I left the Sunshine Coast at dawn to join diving group Scuba Buddies Brisbane at the North Stradbroke Island ferry terminal. It was a perfect day and everyone was excited about the exceptional diving conditions. The holiday crowds had gone home and this paradise was all ours for our manta diving adventure.
On the island, we were transferred from the passenger ferry terminal to the Manta Lodge and Scuba Centre.
We had come to the island hoping to film manta rays and had been encouraged by a dive a few weeks earlier in Byron Bay, where I had some close encounters.
Manta Lodge and Scuba Centre offers great value dives on Manta Ray Bommie. Dives can be done as a day trip from the mainland.
The cost of a double dive (including tanks, weights and the ferry crossing) is less than a double dive on the ex-HMAS Brisbane, which is a former Royal Australian Navy warship that was sunk off the Queensland coast to the north.
Manta Ray Bommie
Manta Ray Bommie is part of a rocky reef community next to a sandy channel used by sharks, rays and other sea life. The channel is used by marine life to enter and leave Moreton Bay, gateway to the river port of Brisbane. It is peaceful at the top or bottom of a tide but the channel becomes a sand storm as tidal flow picks up. Divers must carry ‘safety sausages’ or surface marker buoys in case they get caught by the outgoing tide. New Zealand is the first stop across the ditch!
Manta Ray Bommie is also near a corridor used by bull sharks and not far from Amity Point, where a young girl was sadly mauled by several bull sharks while swimming in waist-deep water in January 2006. It’s a fatality that should never have happened. Drum lines, shark nets, Clever Buoy technology and the NSW-Qld shark control program is a blog for another day.
Our double dive off Manta Ray Bommie began with a tractor moving the dive boat from Manta Lodge to the north facing beach.
Beach boat launch
It is unusual in Australia to go on diving charters with a boat launch off a beach. This method is the norm in South Africa.
As a digital diver, I had my GoPro HERO 3+ Black edition mounted next to a GoPro HERO 2 (with red filter and 2800 lumens of i-Torch Video Pro 4 led lights).
My diving buddy, Geoff Davey, and I were first to backward roll off the boat. Geoff is a dive buddy I had met on Facebook. We were diving together for the first time.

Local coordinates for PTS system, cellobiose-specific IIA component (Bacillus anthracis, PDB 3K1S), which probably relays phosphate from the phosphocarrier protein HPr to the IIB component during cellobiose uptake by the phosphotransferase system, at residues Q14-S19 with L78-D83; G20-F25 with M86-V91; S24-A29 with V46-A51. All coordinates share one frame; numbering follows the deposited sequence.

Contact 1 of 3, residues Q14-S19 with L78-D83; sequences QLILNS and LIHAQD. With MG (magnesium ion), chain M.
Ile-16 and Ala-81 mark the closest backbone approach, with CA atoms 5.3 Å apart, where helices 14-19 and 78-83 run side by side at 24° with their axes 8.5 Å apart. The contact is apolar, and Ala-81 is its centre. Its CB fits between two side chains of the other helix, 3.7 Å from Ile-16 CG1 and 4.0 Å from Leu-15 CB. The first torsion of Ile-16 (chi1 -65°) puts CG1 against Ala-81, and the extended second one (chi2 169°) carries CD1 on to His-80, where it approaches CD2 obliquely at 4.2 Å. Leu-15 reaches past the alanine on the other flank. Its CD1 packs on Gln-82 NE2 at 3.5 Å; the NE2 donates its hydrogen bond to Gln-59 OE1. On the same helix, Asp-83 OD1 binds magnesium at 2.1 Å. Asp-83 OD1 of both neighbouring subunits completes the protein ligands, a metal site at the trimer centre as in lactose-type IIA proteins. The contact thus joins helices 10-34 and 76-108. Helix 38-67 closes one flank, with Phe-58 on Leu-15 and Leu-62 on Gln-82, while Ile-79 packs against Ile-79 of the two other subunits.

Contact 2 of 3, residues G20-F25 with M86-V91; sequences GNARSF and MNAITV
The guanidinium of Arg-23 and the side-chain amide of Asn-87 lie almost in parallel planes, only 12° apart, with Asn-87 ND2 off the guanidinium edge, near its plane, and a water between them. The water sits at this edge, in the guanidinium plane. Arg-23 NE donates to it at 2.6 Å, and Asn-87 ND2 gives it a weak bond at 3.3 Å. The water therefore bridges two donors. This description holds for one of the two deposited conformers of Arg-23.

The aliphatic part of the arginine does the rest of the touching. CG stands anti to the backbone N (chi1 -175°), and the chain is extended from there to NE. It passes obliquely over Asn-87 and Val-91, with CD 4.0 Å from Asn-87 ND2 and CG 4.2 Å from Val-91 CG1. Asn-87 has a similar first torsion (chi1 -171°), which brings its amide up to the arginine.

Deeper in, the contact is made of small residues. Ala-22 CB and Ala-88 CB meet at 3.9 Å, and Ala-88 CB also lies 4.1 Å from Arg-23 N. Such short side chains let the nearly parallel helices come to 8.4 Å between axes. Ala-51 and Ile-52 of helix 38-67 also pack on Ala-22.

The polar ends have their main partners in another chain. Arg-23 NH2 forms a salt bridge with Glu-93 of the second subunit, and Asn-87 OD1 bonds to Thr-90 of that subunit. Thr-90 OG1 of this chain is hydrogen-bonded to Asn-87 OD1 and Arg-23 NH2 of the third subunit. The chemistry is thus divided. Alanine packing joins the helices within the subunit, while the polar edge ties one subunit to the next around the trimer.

Divers who get buddied up with photographers and videographers draw a short straw in my opinion. Undaunted by my constant need to stop and film, Geoff drifted effortlessly and was always nearby.
He smiled at me and so did the sand below. I did a double take and realised there was a large flathead camouflaged in the sand peering up at us.
A parade of leopard sharks, wobbygong sharks, white-spotted shovelnose rays, bull rays, stingrays, stingarees, a big groper, clown triggerfish an octopus and an extended interaction with a juvenile green turtle followed.
The octopus was quite a find as they are often shy and hard to spot. What made this encounter extraordinary was that the octopus was actively foraging in bright daylight.
I had a close encounter of the tactile kind when one of its exploratory tentacles made contact with my fingers. I’m sure it must have thought I was an alien marine creature of sorts, as it made a quick retreat.
We spotted a well camouflaged wobbygong (or carpet shark) sheltering from the current in a rocky hollow. Wobbygongs blend in well with temperate reef habitats. Wobbygongs are nocturnal. On daytime dives they are usually resting, docile and easy to approach. Because of their harmless appearance, they cause a high number of undocumented shark bites to snorkelers and divers as they are often grabbed by their tails. When grabbed by their tail, they are capable of turning on half their body length and can easily grab you with a mouthful of needle sharp, slippery teeth. My advice is to keep your distance.
Bull rays can glide with ocean currents but they often hide on the ocean bed beneath the sand. A fan-tailed bull ray (commonly known as a sting ray) was responsible for the death of Steve Irwin. Fan-tailed bull rays are approachable, confident and trusting. But they are also pre-programmed to gut or slash the jaws of large predatory sharks with their venomous barb that’s protected by a fleshy sheath half way along tail. Approaching them from above is not recommended.
Shovelnosed rays are shark-like in appearance and have two erect dorsal fins and an equally well proportioned tail. They pose less of a threat than wobbegongs or bull rays to divers.
The best experience occurred near the end of our dive. As we were heading back to the safety stop, we spotted a juvenile green turtle. Juveniles are usually shy and prefer to stay away from divers. This little greenie seemed to be quite the dude and curious. The turtle beckoned us to follow it to a favourite spot, where it seemed to be rubbing its shell beneath a rock shelf to relieve an itch. I decided to assist by giving it a vigorous back rub and shell clean.
I thought I had finished but clearly the turtle had other ideas. It came out from under the rock shelf and moved from side to side to get me to scratch the rest of its shell. It followed us for a while and when we were done, it was cheeky enough to approach another diver.
Discover North Stradbroke Island
When to go
This is a seasonal dive site. Manta rays visit in the warmer months and Easter marks the end of the season. Grey nurse sharks begin to arrive around April and can be found here throughout winter. This area is a transition zone bathed by the warm east Australian current and the tropical species that ride it south and the temperate currents associated with species like the old wife fish and blue gropers.
How to get there